Sadly that will not be retweeted as I originally intended to do because Lois deserves the mention, not @Sharethis… and at minimum Forbes should be mentioned in the tweet. I would probably be more forgiving had the article not been about Social Media.
Stu_Draper: @Thos003 Having reported less than $2 Billion last quarter, #Facebook must be a little nervous. How did expectations get set so high?
Facebook and Social Media are not search marketing. Most people don’t search on facebook or other social media platforms. If you must, Facebook marketing is classic interruption marketing. Your there having a party with your friends, talking, sharing photos, building memories, and *WHAMOO* an ad pops up related to green jello since you were just talking about gelatin something
or others. Yeah, yeah, go away green jello giant we were thinking something more blonde with that Jello reference.
Search marketing is engaging internet surfers while they are looking to engage you. Different story. You’re not interrupting them, your helping them. You can’t treat these avenues the same. You match a bow with an arrow, not a bullet. You might get lucky and kill something with bow and bullet, or unlucky…
Aimclear covers a their thoughts on GMs failed Facebook marketing attempts. www.aimclearblog.com/2012/05/16/thanks-gm-that-leaves-more-facebook-ads-impressions-for-me/
Why isn’t GM spending what they spend on one commercial ad to build a freaking awesome Facebook Car Game?
…I know, who would listen to a pest control guy’s ideas on marketing.
p.s. I try leaving comments and apparently Thos003 hits the spam filter every time. So now I blog my comments and link back.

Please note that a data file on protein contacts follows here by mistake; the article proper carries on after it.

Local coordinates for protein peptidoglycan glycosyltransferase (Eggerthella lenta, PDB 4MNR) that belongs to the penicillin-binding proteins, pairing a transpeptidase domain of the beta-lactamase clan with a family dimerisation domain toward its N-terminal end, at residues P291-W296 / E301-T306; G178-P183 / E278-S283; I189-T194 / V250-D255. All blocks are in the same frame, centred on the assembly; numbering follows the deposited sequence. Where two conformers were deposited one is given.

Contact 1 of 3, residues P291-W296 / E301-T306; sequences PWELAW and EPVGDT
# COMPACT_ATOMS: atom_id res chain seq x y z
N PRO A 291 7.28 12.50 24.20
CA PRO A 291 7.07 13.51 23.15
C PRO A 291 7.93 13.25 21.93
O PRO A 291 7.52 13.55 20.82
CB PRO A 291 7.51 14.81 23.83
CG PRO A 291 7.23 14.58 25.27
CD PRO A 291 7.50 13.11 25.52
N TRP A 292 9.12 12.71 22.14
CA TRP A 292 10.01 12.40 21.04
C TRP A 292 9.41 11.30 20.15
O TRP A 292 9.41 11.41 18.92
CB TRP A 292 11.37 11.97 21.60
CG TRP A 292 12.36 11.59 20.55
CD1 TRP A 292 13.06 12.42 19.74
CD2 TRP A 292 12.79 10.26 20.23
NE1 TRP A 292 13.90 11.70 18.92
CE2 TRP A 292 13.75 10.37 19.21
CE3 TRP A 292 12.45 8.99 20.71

- OK, So GM Pulls $10M in Facebook Ads, So What? (marketingpilgrim.com)
- 7 Quick Thoughts About GM Pulling All Their Facebook Ads (socialfresh.com)
- GM pulls Facebook advertising amid growing concerns over social media marketing (digitaltrends.com)
You need to read today’s post by Search Influence. Highlighting some of the off the wall creative marketing that fell flat on it’s face. Happens often.
My Comment: Great post. Should have thrown in the Quiz-no’s singing rats. Albeit, that was pre-twitter days when the social media gauge to the epicfails was not in place.
For those that do not know of the Quiz-no Rats:
Pretty interesting actually how much twitter effects advertising today, for better or worse.
But this isn’t just a marketing thing, twitter feedback and social media backlash happen even within the off the wall comic t-shirts for young girls: JCPenney’s #epicfail and better options
And just to make the point a little clearer, here the social media infographic phenomenon to explain:
Inspired by http://joehall.me/seo-outing-is-immoral/
Per a SEOmoz survey, those that participate in black hat tactics are more likely to report others that do the same. And Joe Hall calls “SEO Out-ing Immoral”. Actually entertaining in that they are both arguing nearly the same thing, if the surveys are correct. If black hat is immoral and those that do it are most likely reporting others for doing it then the black hatters are both immoral for practicing in link building and then immorally reporting on others doing the same thing. But really, to me, it just pest control.